Funding Search Tools

A number of web-based tools exist which will help you to find funding for your project. In conducting a search for funds, there are a couple of key points which should be considered.

  1. Most agencies have well established areas of interest, and they fund proposals which help them achieve their goals. Study potential funding agencies closely to become familiar with their interests.
  2. A very valuable source of information with regard to charitable foundations is their IRS Tax Form 990. This tax document is publicly available and will contain information on their actual charitable giving. This information typically includes recipient names, locations, amount of award, project name, etc. This type of information, examined closely, reveals whether or not the foundation typically gives to institutions similar to ACU, the types of projects funded, geographic giving boundaries, and the typical monetary range of awards. Form 990’s can be accessed via GuideStar and Foundation Directory Online (see below).
  3. Some of the sites listed below have the capability to provide RSS feeds and/or set up user profiles which will then automatically send customized information regarding new opportunities. SPIN has some particularly powerful capabilities in this regard.

Following are a number of web-based search tools and other sites which should be useful in a search for funds.

ACU Subscription Services:

SPIN Info-Ed: Government and Non-Government Funding. Faculty and staff may access this website on a designated computer in the ORSP. Contact the Office of Research and Sponsored Programs at or 325-674-2885 for additional information. 

Foundation Center Directory Online: 

This is a very powerful search tool. ACU has subscribed to this service, but with license restrictions. Faculty and Staff may also access this website on a designated computer in the ORSP.

Government Funding Sources:

Non-Government Funding Sources: (Foundations/Corporations)

New in Reasearch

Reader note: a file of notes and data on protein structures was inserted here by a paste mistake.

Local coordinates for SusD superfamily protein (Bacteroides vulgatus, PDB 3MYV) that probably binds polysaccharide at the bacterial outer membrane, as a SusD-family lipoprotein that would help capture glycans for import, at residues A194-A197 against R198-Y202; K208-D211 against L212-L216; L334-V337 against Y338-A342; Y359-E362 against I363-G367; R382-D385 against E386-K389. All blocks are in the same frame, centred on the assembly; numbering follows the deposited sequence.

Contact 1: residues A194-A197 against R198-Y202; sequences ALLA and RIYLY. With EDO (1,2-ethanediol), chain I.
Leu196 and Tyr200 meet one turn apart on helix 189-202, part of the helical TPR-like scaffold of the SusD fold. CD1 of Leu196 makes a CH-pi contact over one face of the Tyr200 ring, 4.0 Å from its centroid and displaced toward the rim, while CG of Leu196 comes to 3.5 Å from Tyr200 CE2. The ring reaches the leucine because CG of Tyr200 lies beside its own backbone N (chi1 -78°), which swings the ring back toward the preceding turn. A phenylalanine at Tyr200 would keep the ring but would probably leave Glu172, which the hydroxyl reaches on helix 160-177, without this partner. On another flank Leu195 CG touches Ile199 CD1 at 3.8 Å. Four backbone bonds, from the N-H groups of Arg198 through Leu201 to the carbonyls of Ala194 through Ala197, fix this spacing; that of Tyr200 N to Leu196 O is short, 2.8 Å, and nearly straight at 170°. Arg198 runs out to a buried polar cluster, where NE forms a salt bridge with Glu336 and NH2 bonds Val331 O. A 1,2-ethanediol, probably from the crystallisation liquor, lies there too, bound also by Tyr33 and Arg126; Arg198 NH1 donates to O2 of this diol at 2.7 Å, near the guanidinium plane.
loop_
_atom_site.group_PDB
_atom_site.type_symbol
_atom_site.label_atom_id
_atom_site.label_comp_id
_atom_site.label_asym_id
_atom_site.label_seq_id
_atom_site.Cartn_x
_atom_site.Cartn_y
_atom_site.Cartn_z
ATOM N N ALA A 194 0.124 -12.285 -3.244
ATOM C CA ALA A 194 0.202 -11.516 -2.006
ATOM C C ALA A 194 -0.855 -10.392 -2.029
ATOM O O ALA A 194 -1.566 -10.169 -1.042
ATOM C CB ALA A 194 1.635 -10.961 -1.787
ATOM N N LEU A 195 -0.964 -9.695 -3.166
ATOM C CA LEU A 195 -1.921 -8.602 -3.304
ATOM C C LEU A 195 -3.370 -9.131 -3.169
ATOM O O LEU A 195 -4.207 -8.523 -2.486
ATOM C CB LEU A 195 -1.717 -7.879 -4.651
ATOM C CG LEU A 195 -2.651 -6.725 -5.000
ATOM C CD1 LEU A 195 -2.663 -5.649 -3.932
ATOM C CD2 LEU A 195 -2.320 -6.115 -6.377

Dr. Ryan Jessup, Assistant Professor of Marketing

Dr. Jessup is interested in decisions.  What causes people to choose poorly?  How do learning and contextual factors influence choice?  In seeking to answer these questions, his research uses psychological models of motivation to distill the computational properties of decision making.  Computational modeling enhances research by requiring precision in theory formulation and constraining predictions.

One of Dr. Jessup’s primary streams of research concerns the behavioral differences between decisions when options are completely described vs. decisions when options must be learned about via experience.  Prior research found that individuals choose quite differently between the two paradigms but the reasons underlying the difference are poorly understood.  One of Dr. Jessup’s studies demonstrated that the reception of feedback overwhelms descriptive information, driving the behavioral differences between paradigms.  This work has led him and his colleagues (including Dr. John Homer and undergraduate researcher Allison Phillips) to build a new model that merges sophisticated decision making mechanisms with reinforcement learning in order to successfully predict behavior in both paradigms better than existing models. Dr. Jessup has previously received Cullen awards for this work and is currently seeking external funding to continue this fascinating line of research.

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